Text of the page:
You probably don’t think about your heels very often— until you develop pain in them. Unfortunately, heel pain can land you on the couch, off your feet, and looking for relief.
One common cause of heel pain is plantar fasciitis, which occurs when the band of tissue (plantar fascia) stretching from your heel to your toes becomes inflamed. This inflammation can cause stabbing, and quite severe pain, especially right after waking up in the morning.
You may think staying off your feet will eliminate your pain, but inactivity is not a good idea. It is essential to build strong and flexible muscles in the legs and lower body to increase stability, reduce stress and inflammation on the ligament, ease pain, and even prevent plantar fasciitis from coming back.
Exercise isn’t a four-letter word, but exercising with plantar fasciitis may cause you to utter a few! Let’s take a look at how to get in a good workout without aggravating plantar fasciitis.
What Cardio Exercises Can I Do With Plantar Fasciitis?
Before discussing the cardio exercises you can do, here are some to avoid.
Running with plantar fasciitis can aggravate the condition and be painful. Other cardiovascular activities like high-impact interval training and exercises or sports involving jumping may not be the best for your feet when suffering from heel pain.
Although athletes such as runners, basketball players, and others may be tempted to continue their regular sporting activities while suffering from plantar fasciitis, high-impact exercises should be avoided. So, you may be wondering, what cardio exercises can I do with plantar fasciitis to maintain my strength and endurance?
Low-impact activities provide the opportunity to keep up with your daily exercise routine, allowing you to strengthen your muscles without compromising your feet. In other words, low-impact exercises won’t worsen the condition.
So, here are a few activities for working out with plantar fasciitis. Pick one and jump in with both feet!
Stationary cycling is a low-impact exercise that, when done with care, can be a good alternative activity to high-impact workouts. When cycling with plantar fasciitis, don’t put your full body weight on your feet, and don’t let your heels make contact with the pedals. This activity will cause minimal strain or pain.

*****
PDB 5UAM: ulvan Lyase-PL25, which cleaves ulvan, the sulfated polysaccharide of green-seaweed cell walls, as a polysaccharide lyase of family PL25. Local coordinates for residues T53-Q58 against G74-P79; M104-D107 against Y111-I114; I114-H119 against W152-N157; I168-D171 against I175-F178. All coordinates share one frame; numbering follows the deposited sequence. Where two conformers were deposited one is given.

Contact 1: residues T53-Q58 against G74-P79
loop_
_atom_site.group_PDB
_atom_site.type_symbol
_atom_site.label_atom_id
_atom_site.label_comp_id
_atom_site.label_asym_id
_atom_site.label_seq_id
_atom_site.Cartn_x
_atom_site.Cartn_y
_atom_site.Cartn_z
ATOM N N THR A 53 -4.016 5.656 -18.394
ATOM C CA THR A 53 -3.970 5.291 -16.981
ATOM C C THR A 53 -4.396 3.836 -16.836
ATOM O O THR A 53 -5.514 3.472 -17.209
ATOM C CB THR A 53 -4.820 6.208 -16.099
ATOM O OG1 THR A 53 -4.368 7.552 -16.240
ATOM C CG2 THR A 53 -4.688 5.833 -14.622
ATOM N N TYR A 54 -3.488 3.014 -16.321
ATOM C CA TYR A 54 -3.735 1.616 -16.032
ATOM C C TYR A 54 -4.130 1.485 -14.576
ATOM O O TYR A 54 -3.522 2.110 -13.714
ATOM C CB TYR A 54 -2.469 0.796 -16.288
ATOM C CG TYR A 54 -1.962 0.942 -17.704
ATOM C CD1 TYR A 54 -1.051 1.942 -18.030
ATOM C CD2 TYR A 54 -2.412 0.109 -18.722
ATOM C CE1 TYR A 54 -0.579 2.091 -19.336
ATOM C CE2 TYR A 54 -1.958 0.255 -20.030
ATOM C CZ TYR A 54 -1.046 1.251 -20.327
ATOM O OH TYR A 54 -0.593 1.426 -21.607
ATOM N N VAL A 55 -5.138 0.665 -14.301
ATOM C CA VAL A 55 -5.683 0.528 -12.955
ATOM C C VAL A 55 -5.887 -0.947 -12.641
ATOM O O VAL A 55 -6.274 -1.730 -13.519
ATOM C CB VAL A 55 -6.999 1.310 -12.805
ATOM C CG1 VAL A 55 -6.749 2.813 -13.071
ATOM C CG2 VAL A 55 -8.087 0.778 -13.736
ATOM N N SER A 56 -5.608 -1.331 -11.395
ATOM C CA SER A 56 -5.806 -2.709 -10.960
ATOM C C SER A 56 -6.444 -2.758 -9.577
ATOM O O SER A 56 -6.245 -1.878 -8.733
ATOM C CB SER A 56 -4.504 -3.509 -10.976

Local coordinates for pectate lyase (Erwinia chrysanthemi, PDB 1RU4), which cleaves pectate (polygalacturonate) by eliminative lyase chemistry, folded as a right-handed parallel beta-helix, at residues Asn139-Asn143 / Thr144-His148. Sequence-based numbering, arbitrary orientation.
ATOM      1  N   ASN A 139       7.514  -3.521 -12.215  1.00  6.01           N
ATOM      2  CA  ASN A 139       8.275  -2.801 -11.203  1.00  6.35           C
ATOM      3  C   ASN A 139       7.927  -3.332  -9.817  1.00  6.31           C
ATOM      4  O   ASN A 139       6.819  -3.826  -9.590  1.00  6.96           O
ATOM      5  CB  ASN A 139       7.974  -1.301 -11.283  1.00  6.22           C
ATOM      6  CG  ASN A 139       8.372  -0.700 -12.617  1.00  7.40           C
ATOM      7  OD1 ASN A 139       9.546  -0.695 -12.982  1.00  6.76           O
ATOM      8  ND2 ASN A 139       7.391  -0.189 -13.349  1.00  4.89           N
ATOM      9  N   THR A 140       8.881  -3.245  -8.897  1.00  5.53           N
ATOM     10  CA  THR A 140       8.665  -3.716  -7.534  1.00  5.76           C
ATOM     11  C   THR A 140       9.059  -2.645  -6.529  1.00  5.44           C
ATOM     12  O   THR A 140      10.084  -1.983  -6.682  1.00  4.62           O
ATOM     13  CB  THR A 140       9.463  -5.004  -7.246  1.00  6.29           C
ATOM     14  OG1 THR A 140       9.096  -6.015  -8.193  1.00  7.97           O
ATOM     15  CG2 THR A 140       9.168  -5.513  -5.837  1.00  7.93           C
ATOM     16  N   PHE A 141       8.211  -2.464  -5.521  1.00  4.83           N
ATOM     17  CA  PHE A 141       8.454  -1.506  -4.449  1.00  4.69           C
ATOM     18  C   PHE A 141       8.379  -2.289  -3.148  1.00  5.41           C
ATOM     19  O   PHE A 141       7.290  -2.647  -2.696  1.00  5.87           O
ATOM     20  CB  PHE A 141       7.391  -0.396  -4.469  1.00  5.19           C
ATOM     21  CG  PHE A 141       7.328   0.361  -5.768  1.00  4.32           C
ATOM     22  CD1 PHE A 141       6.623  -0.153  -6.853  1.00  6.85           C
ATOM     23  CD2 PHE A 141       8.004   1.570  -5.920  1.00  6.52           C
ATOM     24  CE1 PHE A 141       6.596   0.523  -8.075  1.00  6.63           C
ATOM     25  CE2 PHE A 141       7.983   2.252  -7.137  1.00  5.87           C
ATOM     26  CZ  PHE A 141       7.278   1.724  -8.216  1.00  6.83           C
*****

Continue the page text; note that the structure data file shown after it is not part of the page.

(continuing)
Swimming is a great, low-impact, full-body workout. More importantly, it is very easy on your feet. One thing you may not consider— at least until you do it by mistake— is to avoid pushing off the wall when swimming laps.
Elliptical training is a common alternative to running and achieves the same level of intensive cardio without compromising the health of your feet. Keep your heels firmly planted on the pedal and you won’t have to worry about aggravating the plantar fascia.
Rowing is a great way to work out when you have plantar fasciitis. If you have the opportunity, healing your heel pain while out on a lake would be very enjoyable. However, rowing on a machine is just as effective when exercising with plantar fasciitis. The activity engages your entire body while putting almost no stress on your feet.
Yoga for plantar fasciitis is an excellent and recommended activity. It avoids those painful high-impact movements and emphasizes stretching and strengthening. Yoga is very customizable; if one position aggravates your heel pain, you can easily substitute a different one.
Foot Support for Plantar Fasciitis
Once you’ve figured out how to exercise with plantar fasciitis, you need to learn how to protect your feet even further. Proper foot support is important in general, but it is critical when exercising. The last thing you want is to irritate your heel pain or cause additional injuries. No matter which exercise you choose, make sure your shoes have proper arch and heel support.
Shoe inserts can also help. Look for firm insoles that have a reinforced arch, adequate cushioning, and shock absorption.
Stretching for Plantar Fasciitis Relief
You probably already have a stretching component to your exercise routine. And one of the best ways to get relief from plantar fasciitis is stretching and strengthening the area giving you trouble. Stretching should be done both before and after exercising, and you should pay particular attention to your calves, Achilles tendons, and the bottoms of your feet.
There are several common exercises to help you reduce problems with the plantar fascia. These include:
- Curling and relaxing your toes
- Making circles with your ankles and feet
- Rolling the bottom of your foot on a tennis ball
- Stretching your calves
Is It Time to Stop Dragging Your Feet and Get Back to Exercise?
Being sidelined with heel pain is not fun, and you probably are more than ready to get back to your favorite sport, exercise routines, or daily activities.
Get the support you need to heal your heel pain by contacting Foot & Ankle Group. We are here to help.
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